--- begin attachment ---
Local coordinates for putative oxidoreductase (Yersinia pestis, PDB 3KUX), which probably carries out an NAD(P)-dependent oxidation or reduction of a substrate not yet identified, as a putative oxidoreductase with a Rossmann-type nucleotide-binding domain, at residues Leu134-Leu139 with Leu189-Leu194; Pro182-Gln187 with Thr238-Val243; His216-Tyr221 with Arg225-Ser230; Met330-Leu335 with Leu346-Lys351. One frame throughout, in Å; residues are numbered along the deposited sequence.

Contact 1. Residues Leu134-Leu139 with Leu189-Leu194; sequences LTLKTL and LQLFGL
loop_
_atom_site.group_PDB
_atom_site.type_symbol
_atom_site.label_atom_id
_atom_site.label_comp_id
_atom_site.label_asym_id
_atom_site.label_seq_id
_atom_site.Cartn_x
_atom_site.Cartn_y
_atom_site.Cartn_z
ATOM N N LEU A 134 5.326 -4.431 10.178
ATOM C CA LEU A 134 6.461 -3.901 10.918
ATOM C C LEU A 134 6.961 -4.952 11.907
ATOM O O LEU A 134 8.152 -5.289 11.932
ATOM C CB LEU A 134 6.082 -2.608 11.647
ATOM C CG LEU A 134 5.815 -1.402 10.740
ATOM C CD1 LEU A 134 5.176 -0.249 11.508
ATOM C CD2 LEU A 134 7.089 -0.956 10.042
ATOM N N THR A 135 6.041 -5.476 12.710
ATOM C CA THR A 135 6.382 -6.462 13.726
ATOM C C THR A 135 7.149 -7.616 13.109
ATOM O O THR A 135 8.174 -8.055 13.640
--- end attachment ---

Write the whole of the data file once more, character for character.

Local coordinates for putative oxidoreductase (Yersinia pestis, PDB 3KUX), which probably carries out an NAD(P)-dependent oxidation or reduction of a substrate not yet identified, as a putative oxidoreductase with a Rossmann-type nucleotide-binding domain, at residues Leu134-Leu139 with Leu189-Leu194; Pro182-Gln187 with Thr238-Val243; His216-Tyr221 with Arg225-Ser230; Met330-Leu335 with Leu346-Lys351. One frame throughout, in Å; residues are numbered along the deposited sequence.

Contact 1. Residues Leu134-Leu139 with Leu189-Leu194; sequences LTLKTL and LQLFGL
loop_
_atom_site.group_PDB
_atom_site.type_symbol
_atom_site.label_atom_id
_atom_site.label_comp_id
_atom_site.label_asym_id
_atom_site.label_seq_id
_atom_site.Cartn_x
_atom_site.Cartn_y
_atom_site.Cartn_z
ATOM N N LEU A 134 5.326 -4.431 10.178
ATOM C CA LEU A 134 6.461 -3.901 10.918
ATOM C C LEU A 134 6.961 -4.952 11.907
ATOM O O LEU A 134 8.152 -5.289 11.932
ATOM C CB LEU A 134 6.082 -2.608 11.647
ATOM C CG LEU A 134 5.815 -1.402 10.740
ATOM C CD1 LEU A 134 5.176 -0.249 11.508
ATOM C CD2 LEU A 134 7.089 -0.956 10.042
ATOM N N THR A 135 6.041 -5.476 12.710
ATOM C CA THR A 135 6.382 -6.462 13.726
ATOM C C THR A 135 7.149 -7.616 13.109
ATOM O O THR A 135 8.174 -8.055 13.640